Boro’ first met Shrewsbury Town back in 2003; the Shrews relegated out of the Football League – and then bouncing back straight up. In the two decades that followed, we only managed another eight meetings with the Shropshire side. The last of those, going into the 2023-4 League One season, came in 2015. And, again, that was a case of them coming down (to League Two) and going back up at the first opportunity. So, you’d be forgiven for thinking that we’ve done a good job of avoiding each other.
We even got into the evasiveness ourselves with our promotion into League One in 2011; leaping above them for a short while. In the time since 2015, the Shrews went on to go close to promotion to the Championship in 2018. But it’s perhaps fair to say that League One is a bit of a comfort blanket for them. For us, we were stuck in League Two. That all changed in 2023 – and with it comes a chance to renew old acquaintances. We might also do something about our relatively poor record against them too. Or maybe not.
Shrewsbury Town: The Facts
Oteley Road, Shrewsbury, Shropshire, SY2 6ST
Formed in 1886, the Shrews had to wait until 1950 before the Football League let them in. In their early years, the club were members of the Shropshire and District League (1890) and the Birmingham and District League (1895). With one title and three runners-up medals to their name, Shrewsbury Town remained in the B&DL ’til 1937; joining the Midland League after the third of their second place finishes. It took just one attempt to win the title; the third season on the trot in which they amassed 100 league goals.
It was one half of a double, too. For the second time in their history, the Shrews won the Welsh Cup in 1937 – beating Swansea at the second time of asking in the final. Of course, the Second World War Two came along and got in the way. The Shrews, however, picked up where they left off after the War. In 1946 and 1948, they were Midland League title-winners and nearly made it seven straight seasons in which they reached that 100-goal milestone. On the way to that second title win, however, they fell just short on 98 goals.
The Shrews fell away in the following two seasons, finishing 8th and 10th respectively. That didn’t stop them from joining the Football League in 1950, though. Initially, they found themselves on the northern side of the Division Three split. But, after their debut season, they were labelled as “southerners”. Nowt wrong with tha’! After taking time to acclimatise to the higher standard of competition, Shrewsbury Town built up a head of steam during the 1970s and 1980s. In ’84 and ’85, they reached their best-ever finish of 8th in Division Two.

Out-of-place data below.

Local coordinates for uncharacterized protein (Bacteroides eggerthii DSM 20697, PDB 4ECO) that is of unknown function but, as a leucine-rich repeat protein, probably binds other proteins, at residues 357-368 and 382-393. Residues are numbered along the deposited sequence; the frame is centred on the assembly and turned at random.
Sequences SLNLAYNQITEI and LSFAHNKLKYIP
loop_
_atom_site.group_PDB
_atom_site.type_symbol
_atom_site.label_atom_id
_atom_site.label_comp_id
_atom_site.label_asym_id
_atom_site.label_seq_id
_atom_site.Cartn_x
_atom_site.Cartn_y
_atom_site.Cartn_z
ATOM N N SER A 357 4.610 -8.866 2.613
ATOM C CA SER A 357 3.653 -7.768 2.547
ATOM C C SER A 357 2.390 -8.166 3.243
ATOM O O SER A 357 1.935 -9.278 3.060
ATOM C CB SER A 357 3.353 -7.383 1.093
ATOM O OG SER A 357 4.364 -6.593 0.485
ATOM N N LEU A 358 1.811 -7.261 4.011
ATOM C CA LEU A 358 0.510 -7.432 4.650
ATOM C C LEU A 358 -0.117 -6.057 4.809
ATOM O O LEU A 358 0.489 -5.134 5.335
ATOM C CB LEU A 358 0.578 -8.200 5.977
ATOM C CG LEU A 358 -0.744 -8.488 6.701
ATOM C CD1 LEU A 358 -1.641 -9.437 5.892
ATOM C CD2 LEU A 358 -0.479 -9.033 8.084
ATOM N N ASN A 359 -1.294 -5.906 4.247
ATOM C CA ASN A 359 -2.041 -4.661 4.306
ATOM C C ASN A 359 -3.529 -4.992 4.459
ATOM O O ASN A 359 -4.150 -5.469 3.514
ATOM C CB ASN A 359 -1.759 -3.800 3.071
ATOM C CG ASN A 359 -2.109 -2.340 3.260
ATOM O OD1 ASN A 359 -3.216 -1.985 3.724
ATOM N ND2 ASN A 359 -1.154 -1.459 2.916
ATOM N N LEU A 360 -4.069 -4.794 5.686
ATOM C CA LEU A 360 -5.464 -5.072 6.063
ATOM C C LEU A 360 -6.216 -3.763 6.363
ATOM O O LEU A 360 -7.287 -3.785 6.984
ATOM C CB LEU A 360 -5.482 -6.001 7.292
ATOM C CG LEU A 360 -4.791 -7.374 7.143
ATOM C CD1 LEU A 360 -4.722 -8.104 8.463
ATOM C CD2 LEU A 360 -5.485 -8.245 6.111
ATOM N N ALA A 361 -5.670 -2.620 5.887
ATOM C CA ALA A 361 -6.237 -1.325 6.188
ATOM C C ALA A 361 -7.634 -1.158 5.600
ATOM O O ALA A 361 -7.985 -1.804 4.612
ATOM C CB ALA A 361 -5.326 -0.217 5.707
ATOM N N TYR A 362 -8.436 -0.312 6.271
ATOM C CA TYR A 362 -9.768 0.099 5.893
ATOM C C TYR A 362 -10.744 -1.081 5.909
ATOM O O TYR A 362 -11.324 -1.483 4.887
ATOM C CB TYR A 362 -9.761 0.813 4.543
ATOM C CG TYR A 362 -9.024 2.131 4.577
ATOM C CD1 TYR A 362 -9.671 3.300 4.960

How to get to Shrewsbury Town – Travel Information – Distance: 138 miles
It takes about two-and-a-half hours to get to Shrewsbury. And you can do so by taking the M1 north to Junction 19 for the M6. It doesn’t matter if you prefer to use the M6 Toll or not; you’ll be requiring Junction 10a after the Toll rejoins the old M6. At this junction, head onto the westbound M54 for Telford/North Wales.
Continue onto the A5 for Shrewsbury/North Wales. After eight miles, take the 3rd exit at the roundabout for Thieves’ Lane/B4380 towards Much Wenlock and Bridgnorth. Follow the B4380 over two roundabouts onto Oteley Road. The ground will appear on the left.
The Shrews have a number of parking options up for grabs when you drive – supposedly. Parking at the ground itself seems to be a no-go. So, you have a Park and Walk option or a Park and Ride alternative. The club’s Matchday Travel Plan sets it out so you can see if there’s one that suits you better. It also points out the streets and retail parks you ought to avoid if you want a stress-free (and fine-free) parking experience.
Services to: BIRMINGHAM INTERNATIONAL
At two miles and 45 minutes to complete, the walk is a tad on the long side. We therefore suggest you grab a taxi. Unless you need to get your steps in?
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